In today’s MLB, it feels like superstar players are being traded every year. Teams are looking to jumpstart a rebuild, and the best way to do that is often by trading their best player. However, how often does a team actually get a return value worthy of the superstar himself? In this study, we looked to identify potential superstars who could be traded in the future and what their ideal return package should look like.
The idea behind this study came from the rumors swirling around the Cleveland Indians and Francisco Lindor. Cleveland has the opportunity to trade one of the best players in the league if they feel they are unable to achieve the ultimate goal of winning a World Series while Lindor is under contract. A consistently low-spending team like Cleveland will unlikely be able to afford Lindor once his contract expires after the 2021 season. With this in mind, they should likely prepare to look for trade packages that will give them a significant return of prospects who can eventually total or exceed what Lindor’s WAR (Wins Above Replacement) has been for the Indians.
We also believe that many times the discussion around star players conflates whether a player should be traded with what the return was; this could lead to faulty decision making. Instead, we believe that these should be separated out into three distinct and equally important sub-questions:
- How should a team decide whether or not to consider trading their star?
- How can they objectively value the potential returning prospects?
- If they decide to trade their star and accept this value structure, what should an expected return be?
To start, we utilized a similar process to the 2013 Bleacher Report article “Who Wins Blockbuster ‘Superstar for Top Prospects’ Trades Most in MLB?”, but with a slightly higher bar for entry. While author Jason Catania sets the threshold for “Superstar” as a +4 WAR season, we only looked at players who had had a +7 WAR season in the past, or whose trade had generated significant buzz to merit inclusion (an example of the second would be Houston’s trade for Gerrit Cole. Cole had been a highly touted pitching prospect at the time, but had only put up 2.2 WAR on average each of his years in Pittsburgh). This gave us a list of 78 trades.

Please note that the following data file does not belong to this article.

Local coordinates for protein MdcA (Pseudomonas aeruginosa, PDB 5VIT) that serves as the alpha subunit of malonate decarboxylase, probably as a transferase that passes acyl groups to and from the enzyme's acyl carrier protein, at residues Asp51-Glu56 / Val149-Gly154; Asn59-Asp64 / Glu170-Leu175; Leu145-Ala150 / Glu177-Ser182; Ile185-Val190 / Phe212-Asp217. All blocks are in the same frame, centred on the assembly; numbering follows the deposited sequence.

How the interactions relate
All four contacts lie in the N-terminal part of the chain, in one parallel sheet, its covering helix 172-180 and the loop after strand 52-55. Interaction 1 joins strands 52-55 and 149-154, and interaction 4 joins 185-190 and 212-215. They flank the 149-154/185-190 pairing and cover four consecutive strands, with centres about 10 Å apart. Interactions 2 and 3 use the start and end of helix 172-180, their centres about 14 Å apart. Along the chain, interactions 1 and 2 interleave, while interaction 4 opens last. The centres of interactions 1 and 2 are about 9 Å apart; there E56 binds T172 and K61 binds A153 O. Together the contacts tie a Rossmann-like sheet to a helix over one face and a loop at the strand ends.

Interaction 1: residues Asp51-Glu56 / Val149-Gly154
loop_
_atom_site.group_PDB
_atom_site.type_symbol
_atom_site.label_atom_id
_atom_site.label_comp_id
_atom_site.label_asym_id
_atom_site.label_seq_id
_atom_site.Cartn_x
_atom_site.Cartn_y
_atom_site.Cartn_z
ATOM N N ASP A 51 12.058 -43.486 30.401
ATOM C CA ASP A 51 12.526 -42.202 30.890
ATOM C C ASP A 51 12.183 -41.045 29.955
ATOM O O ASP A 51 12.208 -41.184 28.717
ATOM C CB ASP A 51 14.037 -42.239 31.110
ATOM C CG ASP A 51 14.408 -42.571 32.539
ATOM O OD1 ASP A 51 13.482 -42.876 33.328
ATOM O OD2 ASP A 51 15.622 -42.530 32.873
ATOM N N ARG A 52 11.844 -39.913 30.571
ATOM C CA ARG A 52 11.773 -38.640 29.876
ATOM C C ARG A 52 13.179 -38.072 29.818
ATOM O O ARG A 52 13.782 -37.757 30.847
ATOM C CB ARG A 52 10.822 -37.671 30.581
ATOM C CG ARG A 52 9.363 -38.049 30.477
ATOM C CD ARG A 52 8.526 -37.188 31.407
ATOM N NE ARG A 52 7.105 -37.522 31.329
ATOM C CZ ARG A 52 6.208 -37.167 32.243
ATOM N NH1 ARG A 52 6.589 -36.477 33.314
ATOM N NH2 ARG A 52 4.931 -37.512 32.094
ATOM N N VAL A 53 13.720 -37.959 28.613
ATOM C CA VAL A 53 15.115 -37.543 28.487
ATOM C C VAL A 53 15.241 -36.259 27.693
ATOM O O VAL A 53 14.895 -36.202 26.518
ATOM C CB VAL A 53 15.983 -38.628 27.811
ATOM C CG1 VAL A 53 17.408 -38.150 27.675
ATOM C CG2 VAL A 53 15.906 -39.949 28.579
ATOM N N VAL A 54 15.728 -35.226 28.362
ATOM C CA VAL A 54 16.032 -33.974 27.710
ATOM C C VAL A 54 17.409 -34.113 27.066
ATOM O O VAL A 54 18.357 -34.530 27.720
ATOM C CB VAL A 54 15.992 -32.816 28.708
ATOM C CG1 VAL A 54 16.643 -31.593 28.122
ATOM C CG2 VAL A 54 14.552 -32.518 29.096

Bleacher Report then used 20 trades from this list as a sample size to determine stars vs. prospect value. Similarly, we selected 26 trades (⅓ of our initial set) for our training set. From there, we collected the WAR of the superstar from the previous season, the player’s highest WAR in his career, average season WAR, and cumulative WAR in his career. We also included the WAR of other players going in the same direction as the superstar (i.e. if Superstar X and extra player A are going to the team, we included the WAR of extra player A). We also included the names and positions of all players returning in the trade. All of this data was taken from Baseball Reference. From here we began our analysis of our three questions.
Question 1: Should we consider trading?
For this question, we proposed a series of four sub-questions which captured the majority of the trades on our list:
- Is this team projected to finish more than 5 games behind the 2nd Wild Card?
- Since the inception of the 2nd Wild Card, the lowest winning rate of a 2nd Wild Card team was the 2017 Minnesota Twins (85-77). If a team is projected to finish 5 games out of the 2nd spot, they are likely going to be a .500 (or near .500 team) – however, given the nature of seasonal variance, a projected 5-game deficit was more appropriate than simply saying that a team should be projected to have a losing record.
- Does this player’s salary take up (or will take up next year if the player is in arbitration) 12% or more of the total budget?
- If all 25 players on the team are paid evenly, then each player would earn 4% of the total budget. If this player is earning 12%, then they are earning 3x an equally distributed budget. For teams with lower payrolls, expensive players (like Lindor) will likely well exceed this threshold.
- Is this player set to become a free agent at the end of the year?
- A team may decide to trade a valuable piece, given their impending free agency, rather than attempt to offer a qualifying offer or go empty handed (if the player is good but not worthy of a qualifying offer contract).
- Has this player publicly feuded with local media or internal staff (manager, GM, etc.)?